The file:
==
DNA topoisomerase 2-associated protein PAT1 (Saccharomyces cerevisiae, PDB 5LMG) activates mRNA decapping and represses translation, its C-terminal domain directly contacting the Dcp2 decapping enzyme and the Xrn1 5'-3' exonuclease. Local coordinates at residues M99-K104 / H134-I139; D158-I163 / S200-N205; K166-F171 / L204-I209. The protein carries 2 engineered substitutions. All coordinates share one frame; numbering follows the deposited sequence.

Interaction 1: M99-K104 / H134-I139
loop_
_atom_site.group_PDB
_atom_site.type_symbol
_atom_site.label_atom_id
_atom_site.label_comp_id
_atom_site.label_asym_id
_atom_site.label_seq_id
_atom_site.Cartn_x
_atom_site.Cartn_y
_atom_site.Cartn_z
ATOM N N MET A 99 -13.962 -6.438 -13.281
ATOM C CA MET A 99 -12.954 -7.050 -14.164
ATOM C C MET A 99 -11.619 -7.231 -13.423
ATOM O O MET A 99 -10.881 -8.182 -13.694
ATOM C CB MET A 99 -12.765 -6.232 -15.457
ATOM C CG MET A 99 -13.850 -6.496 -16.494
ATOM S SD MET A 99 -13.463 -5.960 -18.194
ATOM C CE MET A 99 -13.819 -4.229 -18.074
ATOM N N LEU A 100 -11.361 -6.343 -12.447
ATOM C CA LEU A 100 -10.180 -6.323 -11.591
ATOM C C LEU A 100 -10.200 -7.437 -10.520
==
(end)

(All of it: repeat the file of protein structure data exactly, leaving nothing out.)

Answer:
DNA topoisomerase 2-associated protein PAT1 (Saccharomyces cerevisiae, PDB 5LMG) activates mRNA decapping and represses translation, its C-terminal domain directly contacting the Dcp2 decapping enzyme and the Xrn1 5'-3' exonuclease. Local coordinates at residues M99-K104 / H134-I139; D158-I163 / S200-N205; K166-F171 / L204-I209. The protein carries 2 engineered substitutions. All coordinates share one frame; numbering follows the deposited sequence.

Interaction 1: M99-K104 / H134-I139
loop_
_atom_site.group_PDB
_atom_site.type_symbol
_atom_site.label_atom_id
_atom_site.label_comp_id
_atom_site.label_asym_id
_atom_site.label_seq_id
_atom_site.Cartn_x
_atom_site.Cartn_y
_atom_site.Cartn_z
ATOM N N MET A 99 -13.962 -6.438 -13.281
ATOM C CA MET A 99 -12.954 -7.050 -14.164
ATOM C C MET A 99 -11.619 -7.231 -13.423
ATOM O O MET A 99 -10.881 -8.182 -13.694
ATOM C CB MET A 99 -12.765 -6.232 -15.457
ATOM C CG MET A 99 -13.850 -6.496 -16.494
ATOM S SD MET A 99 -13.463 -5.960 -18.194
ATOM C CE MET A 99 -13.819 -4.229 -18.074
ATOM N N LEU A 100 -11.361 -6.343 -12.447
ATOM C CA LEU A 100 -10.180 -6.323 -11.591
ATOM C C LEU A 100 -10.200 -7.437 -10.520